You’re free to fish most of the lake, with the exception of Malletts Bay and Missisquoi Bay in Vermont. There are also special border regulations, so be sure to inform yourself of all your Ps and Qs before dropping a jig.
You can use up to 15 tip-ups and two lines and you’re limited to 50 perch and sunfish per day. Access the lake from Route 87 and 22, and you’ll find a wide assortment of parks and boat launches with parking. Ticonderoga off 74 is a popular spot and you can also launch at Port Douglas off 16.
In the case of ice fishing (which I assume is why you’re here), the lake is pretty much wide open and when the ice is thick enough, you’re free to drive on it with ATVs and other all-terrain vehicles to pull your sleds out to the holes.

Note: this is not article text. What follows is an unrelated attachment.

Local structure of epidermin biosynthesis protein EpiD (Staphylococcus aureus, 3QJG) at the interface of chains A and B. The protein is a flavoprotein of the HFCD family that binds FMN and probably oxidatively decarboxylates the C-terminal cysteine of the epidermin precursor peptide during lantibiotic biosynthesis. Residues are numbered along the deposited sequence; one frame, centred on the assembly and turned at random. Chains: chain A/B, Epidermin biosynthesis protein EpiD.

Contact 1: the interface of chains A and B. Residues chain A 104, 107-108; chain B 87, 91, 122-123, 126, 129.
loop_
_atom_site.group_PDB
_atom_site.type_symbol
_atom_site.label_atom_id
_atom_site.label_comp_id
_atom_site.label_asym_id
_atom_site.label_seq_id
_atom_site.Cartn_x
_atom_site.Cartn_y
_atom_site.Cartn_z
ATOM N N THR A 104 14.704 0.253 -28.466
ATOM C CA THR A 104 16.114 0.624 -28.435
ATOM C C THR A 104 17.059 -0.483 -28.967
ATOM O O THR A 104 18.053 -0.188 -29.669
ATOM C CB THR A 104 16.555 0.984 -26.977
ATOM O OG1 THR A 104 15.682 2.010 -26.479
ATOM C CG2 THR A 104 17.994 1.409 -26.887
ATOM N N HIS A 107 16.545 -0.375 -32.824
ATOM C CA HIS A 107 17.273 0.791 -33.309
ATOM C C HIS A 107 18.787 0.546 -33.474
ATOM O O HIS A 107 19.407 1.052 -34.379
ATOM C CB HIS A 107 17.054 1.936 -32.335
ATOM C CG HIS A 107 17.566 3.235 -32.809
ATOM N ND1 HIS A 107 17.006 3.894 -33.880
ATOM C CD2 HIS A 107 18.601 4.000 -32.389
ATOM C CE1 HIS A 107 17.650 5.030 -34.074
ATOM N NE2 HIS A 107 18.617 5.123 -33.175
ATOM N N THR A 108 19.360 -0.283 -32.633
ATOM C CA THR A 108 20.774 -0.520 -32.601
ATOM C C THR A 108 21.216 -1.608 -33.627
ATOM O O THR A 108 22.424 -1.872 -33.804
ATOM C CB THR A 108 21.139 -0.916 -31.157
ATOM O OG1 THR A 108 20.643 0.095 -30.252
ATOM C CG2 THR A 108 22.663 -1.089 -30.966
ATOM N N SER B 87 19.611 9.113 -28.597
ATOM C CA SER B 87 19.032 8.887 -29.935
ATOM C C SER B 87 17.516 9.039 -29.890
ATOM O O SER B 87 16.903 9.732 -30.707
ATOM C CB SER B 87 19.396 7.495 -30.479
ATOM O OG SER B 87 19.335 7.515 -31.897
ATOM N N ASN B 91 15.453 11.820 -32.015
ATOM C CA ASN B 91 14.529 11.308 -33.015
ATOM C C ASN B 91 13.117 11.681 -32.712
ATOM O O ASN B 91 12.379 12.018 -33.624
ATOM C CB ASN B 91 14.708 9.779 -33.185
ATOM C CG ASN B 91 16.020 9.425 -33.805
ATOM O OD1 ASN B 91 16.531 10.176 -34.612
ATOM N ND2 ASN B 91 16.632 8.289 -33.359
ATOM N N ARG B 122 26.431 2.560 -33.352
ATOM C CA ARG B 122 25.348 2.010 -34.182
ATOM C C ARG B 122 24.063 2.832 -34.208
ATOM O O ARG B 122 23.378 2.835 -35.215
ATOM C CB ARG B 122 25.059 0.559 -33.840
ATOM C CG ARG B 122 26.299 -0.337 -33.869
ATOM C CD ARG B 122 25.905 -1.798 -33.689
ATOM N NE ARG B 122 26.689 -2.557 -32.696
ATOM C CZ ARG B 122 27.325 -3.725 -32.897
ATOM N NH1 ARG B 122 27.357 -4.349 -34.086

Ice fishing. Saratoga Lake in the Springs is open for ice fishing and people come here to catch a wide variety of fish, including walleye, northern pike, yellow perch, chain pickerel and plenty of panfish. It’s important to mention that Saratoga does fall under the “special regulations” of New York State, so there’s a little more red tape to cut through.
Saratoga falls into a unique category of protected waters. I could sit here all day and tell you about every little rule and regulation, but it would take too long. Here’s the special regulations guide. There are specific seasons, even within the ice fishing season, where you’re allowed to keep certain species. If all of this red tape is a little too much for you to swallow, I understand, but let me tell you that once you figure it out, the fishing here is great. It’s not as bad as you think.
Anyway, it’s a 3,762-acre lake with 12 miles of shoreline and an average depth of 25 feet. You can access the boat launch off U.S. Route 9 and they do charge a fee to launch here. Of course, ice fishing doesn’t require that and you’re free to roam about the ice with your all-terrain vehicle, thickness permitting. The lake gets stocked each year with walleye, so it’s really a great destination for ice anglers.